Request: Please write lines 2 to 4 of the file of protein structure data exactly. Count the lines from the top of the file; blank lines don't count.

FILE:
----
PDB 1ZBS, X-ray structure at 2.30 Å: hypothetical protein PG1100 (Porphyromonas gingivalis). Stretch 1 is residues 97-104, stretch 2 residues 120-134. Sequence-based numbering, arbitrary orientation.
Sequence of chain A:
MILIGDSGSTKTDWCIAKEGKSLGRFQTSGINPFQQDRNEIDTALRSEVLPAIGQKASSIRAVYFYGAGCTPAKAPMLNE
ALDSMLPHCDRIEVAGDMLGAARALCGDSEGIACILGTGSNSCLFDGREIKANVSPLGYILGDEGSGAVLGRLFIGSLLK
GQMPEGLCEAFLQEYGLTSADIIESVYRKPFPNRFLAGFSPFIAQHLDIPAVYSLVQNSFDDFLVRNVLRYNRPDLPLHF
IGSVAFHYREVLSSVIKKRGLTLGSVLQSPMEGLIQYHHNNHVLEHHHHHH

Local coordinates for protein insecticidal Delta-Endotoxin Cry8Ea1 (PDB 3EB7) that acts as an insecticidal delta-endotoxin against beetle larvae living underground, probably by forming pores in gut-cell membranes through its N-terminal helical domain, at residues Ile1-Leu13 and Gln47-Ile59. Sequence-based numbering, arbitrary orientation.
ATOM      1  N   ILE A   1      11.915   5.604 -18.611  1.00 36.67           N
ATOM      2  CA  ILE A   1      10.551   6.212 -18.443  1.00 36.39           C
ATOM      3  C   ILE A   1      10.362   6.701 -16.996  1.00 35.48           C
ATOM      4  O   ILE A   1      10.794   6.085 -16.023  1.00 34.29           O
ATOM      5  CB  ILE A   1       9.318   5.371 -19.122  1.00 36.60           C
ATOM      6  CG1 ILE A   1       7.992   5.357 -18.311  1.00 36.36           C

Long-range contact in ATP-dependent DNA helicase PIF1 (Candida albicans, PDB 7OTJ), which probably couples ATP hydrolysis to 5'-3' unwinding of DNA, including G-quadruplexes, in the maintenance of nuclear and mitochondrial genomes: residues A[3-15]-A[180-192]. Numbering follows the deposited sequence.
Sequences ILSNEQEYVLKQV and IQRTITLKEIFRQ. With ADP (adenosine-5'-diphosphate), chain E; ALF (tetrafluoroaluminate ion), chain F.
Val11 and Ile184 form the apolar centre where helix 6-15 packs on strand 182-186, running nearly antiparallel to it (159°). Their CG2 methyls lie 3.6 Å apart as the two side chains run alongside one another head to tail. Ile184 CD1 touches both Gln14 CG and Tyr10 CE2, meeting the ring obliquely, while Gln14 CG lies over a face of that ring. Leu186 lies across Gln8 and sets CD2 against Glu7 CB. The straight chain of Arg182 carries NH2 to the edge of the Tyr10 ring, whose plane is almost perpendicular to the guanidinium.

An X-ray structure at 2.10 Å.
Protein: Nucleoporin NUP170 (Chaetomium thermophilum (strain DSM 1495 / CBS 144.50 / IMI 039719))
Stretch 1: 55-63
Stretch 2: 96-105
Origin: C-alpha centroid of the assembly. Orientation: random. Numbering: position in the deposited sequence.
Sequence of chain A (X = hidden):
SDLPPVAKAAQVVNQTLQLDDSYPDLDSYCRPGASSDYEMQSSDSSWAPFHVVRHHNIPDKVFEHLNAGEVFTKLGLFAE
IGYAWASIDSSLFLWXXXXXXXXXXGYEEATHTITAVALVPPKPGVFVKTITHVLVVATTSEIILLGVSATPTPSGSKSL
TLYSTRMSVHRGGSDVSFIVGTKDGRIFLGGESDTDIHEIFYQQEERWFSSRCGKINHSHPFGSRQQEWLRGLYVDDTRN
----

Sequence of chain A:
MILIGDSGSTKTDWCIAKEGKSLGRFQTSGINPFQQDRNEIDTALRSEVLPAIGQKASSIRAVYFYGAGCTPAKAPMLNE
ALDSMLPHCDRIEVAGDMLGAARALCGDSEGIACILGTGSNSCLFDGREIKANVSPLGYILGDEGSGAVLGRLFIGSLLK